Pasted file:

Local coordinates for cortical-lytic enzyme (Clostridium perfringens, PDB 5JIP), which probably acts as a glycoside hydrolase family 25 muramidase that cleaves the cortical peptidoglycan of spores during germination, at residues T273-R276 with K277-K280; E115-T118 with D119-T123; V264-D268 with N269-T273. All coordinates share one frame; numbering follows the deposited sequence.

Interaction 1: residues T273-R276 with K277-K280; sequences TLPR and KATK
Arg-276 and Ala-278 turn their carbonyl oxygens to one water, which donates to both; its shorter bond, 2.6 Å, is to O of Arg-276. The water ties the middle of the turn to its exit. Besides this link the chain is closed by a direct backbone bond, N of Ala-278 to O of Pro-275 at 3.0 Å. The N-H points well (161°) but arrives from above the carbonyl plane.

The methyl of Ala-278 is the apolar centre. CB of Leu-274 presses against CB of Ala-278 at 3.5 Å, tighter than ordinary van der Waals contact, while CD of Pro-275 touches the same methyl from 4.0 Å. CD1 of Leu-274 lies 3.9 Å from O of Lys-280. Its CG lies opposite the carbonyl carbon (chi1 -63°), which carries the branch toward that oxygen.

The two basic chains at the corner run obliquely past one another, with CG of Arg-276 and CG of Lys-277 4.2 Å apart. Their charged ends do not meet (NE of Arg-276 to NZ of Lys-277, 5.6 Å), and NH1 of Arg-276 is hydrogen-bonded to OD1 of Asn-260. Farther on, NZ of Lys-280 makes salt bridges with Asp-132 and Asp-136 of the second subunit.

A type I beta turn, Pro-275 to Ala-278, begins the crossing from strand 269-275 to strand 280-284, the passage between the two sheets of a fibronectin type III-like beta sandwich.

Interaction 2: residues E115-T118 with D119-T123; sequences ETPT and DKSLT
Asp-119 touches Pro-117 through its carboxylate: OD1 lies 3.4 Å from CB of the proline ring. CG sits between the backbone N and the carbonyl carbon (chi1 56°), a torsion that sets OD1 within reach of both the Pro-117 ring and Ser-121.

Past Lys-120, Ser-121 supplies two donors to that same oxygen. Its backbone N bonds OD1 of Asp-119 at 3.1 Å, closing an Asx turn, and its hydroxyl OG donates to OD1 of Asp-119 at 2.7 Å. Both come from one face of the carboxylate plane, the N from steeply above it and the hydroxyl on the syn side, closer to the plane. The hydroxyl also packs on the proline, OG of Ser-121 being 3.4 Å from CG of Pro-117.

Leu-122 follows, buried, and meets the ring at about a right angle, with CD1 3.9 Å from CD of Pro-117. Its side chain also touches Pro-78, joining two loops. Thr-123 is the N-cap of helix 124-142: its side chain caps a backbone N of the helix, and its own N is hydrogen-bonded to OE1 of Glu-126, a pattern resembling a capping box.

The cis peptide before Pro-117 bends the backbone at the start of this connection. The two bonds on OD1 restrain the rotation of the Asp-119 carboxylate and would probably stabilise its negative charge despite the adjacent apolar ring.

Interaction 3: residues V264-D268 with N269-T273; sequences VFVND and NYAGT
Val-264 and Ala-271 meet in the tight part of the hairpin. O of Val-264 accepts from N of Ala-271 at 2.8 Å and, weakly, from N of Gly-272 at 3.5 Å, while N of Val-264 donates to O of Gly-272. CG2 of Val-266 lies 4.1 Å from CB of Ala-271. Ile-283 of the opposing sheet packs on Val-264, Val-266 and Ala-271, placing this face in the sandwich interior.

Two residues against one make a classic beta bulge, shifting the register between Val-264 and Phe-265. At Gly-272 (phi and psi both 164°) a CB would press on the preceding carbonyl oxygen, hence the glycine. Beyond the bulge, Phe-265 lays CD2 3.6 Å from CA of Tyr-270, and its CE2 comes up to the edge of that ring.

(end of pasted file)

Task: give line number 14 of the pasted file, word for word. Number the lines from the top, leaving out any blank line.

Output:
Two residues against one make a classic beta bulge, shifting the register between Val-264 and Phe-265. At Gly-272 (phi and psi both 164°) a CB would press on the preceding carbonyl oxygen, hence the glycine. Beyond the bulge, Phe-265 lays CD2 3.6 Å from CA of Tyr-270, and its CE2 comes up to the edge of that ring.